mvmiller12

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I've been using Koolance Liq-702 coolant for a kajillion years now, and I love the stuff. The only time I ever had any problem with it was way back when you had to mix it with distilled water. I had some growth from a system I mixed in way too much distilled water and that was a mess to clean up. Nowadays it comes premixed in 750ml bottles and in a variety of colors (the only one of which I have never used is red). Heck, I've even mixed different colors of the Koolance fluid without issue.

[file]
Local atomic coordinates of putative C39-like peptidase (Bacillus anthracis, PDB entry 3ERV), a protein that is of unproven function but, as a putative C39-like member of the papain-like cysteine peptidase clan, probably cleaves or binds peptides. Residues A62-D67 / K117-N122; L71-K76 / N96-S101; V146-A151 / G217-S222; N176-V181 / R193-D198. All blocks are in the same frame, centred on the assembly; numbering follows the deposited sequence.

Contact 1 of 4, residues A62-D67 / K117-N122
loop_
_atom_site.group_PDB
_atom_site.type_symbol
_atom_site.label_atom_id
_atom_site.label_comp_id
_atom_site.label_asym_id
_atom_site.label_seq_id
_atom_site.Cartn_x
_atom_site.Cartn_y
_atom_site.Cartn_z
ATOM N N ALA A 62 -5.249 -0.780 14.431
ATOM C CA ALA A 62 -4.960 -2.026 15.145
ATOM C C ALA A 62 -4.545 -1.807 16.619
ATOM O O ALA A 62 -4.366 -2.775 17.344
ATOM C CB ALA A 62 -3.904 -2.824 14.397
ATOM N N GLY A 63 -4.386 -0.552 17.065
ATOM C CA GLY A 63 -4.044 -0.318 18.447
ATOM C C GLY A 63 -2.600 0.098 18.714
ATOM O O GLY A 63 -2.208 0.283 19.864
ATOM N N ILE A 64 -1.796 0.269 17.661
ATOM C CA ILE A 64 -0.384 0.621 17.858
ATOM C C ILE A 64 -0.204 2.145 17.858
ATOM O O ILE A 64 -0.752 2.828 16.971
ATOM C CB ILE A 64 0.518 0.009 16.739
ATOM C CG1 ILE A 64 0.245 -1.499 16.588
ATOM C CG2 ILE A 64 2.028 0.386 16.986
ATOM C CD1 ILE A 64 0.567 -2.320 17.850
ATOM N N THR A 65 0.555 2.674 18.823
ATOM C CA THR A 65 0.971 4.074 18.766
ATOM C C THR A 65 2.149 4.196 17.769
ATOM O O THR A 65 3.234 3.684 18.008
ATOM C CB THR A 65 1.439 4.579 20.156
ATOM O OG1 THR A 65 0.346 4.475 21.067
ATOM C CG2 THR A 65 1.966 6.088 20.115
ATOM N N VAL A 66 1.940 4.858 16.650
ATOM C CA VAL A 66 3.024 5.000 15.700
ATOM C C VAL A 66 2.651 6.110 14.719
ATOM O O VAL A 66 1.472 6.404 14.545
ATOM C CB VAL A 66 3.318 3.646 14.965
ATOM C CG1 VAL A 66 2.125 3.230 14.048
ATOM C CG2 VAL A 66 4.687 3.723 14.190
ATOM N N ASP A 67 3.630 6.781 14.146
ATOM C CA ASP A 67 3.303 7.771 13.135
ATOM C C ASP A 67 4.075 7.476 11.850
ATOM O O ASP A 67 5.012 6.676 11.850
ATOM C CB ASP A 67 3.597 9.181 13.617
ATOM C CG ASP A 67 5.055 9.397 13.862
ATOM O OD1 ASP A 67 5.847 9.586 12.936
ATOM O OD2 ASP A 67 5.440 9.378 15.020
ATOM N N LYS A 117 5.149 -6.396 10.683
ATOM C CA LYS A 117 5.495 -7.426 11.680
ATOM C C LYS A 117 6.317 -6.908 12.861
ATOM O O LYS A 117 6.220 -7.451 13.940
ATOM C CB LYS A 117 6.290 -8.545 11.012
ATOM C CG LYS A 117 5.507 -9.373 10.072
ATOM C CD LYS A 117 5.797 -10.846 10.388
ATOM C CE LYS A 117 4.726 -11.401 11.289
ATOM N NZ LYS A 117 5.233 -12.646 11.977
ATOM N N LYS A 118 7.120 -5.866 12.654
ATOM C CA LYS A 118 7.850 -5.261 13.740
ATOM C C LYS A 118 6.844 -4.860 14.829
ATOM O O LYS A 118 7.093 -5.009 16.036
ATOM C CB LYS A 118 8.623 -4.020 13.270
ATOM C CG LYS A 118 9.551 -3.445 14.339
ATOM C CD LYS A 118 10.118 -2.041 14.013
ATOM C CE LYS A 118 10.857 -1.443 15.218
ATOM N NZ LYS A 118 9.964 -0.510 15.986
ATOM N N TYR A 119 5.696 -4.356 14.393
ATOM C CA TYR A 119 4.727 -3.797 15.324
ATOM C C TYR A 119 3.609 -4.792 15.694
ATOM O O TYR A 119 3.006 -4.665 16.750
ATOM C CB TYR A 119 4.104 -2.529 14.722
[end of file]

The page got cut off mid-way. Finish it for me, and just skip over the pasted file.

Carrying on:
I have used aluminum, brass, and nickel-plated and gold-plated copper hardware all in the same system with Koolance fluid and have had no issues. Koolance used to sell aluminum radiators exclusively and all of their blocks for use with them were gold- or nickel-plated copper, so their fluid works pretty well with mixed metals. I would still avoid mixing bare copper and aluminum in the same system, though. I rarely flush my system, though I will add fresh coolant from time to time as I swap in and out parts (I have QDCs for this). Sometimes I will disassemble a block (again, QDCs) just to make sure the fluid is working well (no gunking, discoloration, or funky smells) and have never had any problems with a working system. I did have an old GPU block I was selling that still had fluid in it after a year of sitting on a shelf (soft tube kept it sealed) and THAT smelled funky and needed to be cleaned before I let it go, but even so, cleanup was quick and easy - little growth, mostly just stank.